Could new 3D material advance drug delivery?

Researchers have developed a new 3D covalent organic framework material which has potential to offer efficient extended-release drug delivery.

Could new 3D material advance drug delivery?

Japanese researchers have created TUS-84, a new three dimensional (3D) covalent organic framework (COF) with scu-c topology for the first time, a material which could facilitate efficient, extended-release drug delivery. The study was published in ACS Applied Materials & Interfaces.

The new generation of porous solids are porous organic materials produced from linking molecular building blocks with strong covalent bonds into crystalline, extended, net-like reticular 3D structures.

Potential of the new 3D covalent organic framework material

The synthesised 3D COF demonstrated excellent hydrogen, carbon dioxide, and methane adsorption properties in the study. The researchers found TUS-84 enabled extended drug release performance of about 35 percent after 5 days using ibuprofen, a common nonsteroidal anti-inflammatory drug. The research states that due to ibuprofen having a short half-life (1.8–2.0 hours), extended-release formulations and pore dimensions of TUS-84 (1.05 nm) are needed for encapsulation of ibuprofen with molecular size of 0.5 × 1nm.

In comparison with the ibuprofen release rates of 78 percent for cage-based crystalline covalent organic framework (Cage-COF-TT) and 49 percent for PI-COF-5, respectively, after 12 hours, a considerably slower release rate of 24 percent was observed for TUS-84 after 12 hours. The research findings hold potential for lower dose frequency and more consistent control of long-lasting, chronic pain could be possible, note the researchers.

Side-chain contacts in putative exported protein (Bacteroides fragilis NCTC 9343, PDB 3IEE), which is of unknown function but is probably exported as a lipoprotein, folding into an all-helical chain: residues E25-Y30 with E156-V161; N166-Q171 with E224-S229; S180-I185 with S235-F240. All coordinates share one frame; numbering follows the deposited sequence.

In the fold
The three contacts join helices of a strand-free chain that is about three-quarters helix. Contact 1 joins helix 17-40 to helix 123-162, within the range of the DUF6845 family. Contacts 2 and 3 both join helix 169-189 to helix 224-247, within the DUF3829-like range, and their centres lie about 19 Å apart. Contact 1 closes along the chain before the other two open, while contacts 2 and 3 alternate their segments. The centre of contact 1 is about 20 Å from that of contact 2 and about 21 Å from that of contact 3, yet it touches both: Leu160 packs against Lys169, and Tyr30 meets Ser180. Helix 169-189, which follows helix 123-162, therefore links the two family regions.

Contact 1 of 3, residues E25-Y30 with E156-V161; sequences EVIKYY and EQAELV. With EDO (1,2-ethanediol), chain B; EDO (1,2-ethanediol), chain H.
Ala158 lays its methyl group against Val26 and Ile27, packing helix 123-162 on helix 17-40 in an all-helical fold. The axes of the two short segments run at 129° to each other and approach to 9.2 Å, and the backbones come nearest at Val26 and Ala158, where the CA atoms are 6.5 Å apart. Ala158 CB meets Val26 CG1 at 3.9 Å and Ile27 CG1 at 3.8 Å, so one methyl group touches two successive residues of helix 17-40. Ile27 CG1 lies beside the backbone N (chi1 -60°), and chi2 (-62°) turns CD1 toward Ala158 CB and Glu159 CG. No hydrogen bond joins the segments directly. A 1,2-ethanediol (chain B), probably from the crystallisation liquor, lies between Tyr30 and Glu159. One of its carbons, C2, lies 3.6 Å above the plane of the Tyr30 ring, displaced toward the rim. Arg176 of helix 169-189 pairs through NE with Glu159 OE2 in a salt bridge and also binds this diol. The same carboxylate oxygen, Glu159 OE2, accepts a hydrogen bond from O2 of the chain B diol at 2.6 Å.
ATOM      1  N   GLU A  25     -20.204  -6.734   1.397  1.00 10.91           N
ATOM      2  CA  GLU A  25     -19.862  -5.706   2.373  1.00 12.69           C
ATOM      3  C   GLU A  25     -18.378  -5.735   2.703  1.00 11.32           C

“In this study, we have succeeded for the first time in creating a 3D COF with scu-c topology (network structure) by connecting nodes of a regular plane (4-connected) with nodes of a regular prism (8-connected). This new COF, TUS-84, has a double interpenetrating structure with well-defined voids,” observed Professor Negishi.

More detailed studies of TUS-84 for drug delivery, assessed the loading and release of captopril. Thermogravimetric analysis (TGA) trace of captopril-loaded TUS-84 revealed 16 weight percent loading of captopril in TUS-84. The majority of the captopril was released from TUS-84 after about 5 days, with total delivery reaching about 98 percent of the total captopril loading.

Researchers involved in the 3D COF study were Professor Yuichi Negishi from the Department of Applied Chemistry, Faculty of Science, Tokyo University of Science, Japan, and colleagues in the Department of Applied Chemistry, Tokyo University of Science, Dr Saikat Das, Taishu Sekine, and Haruna Mabuchi.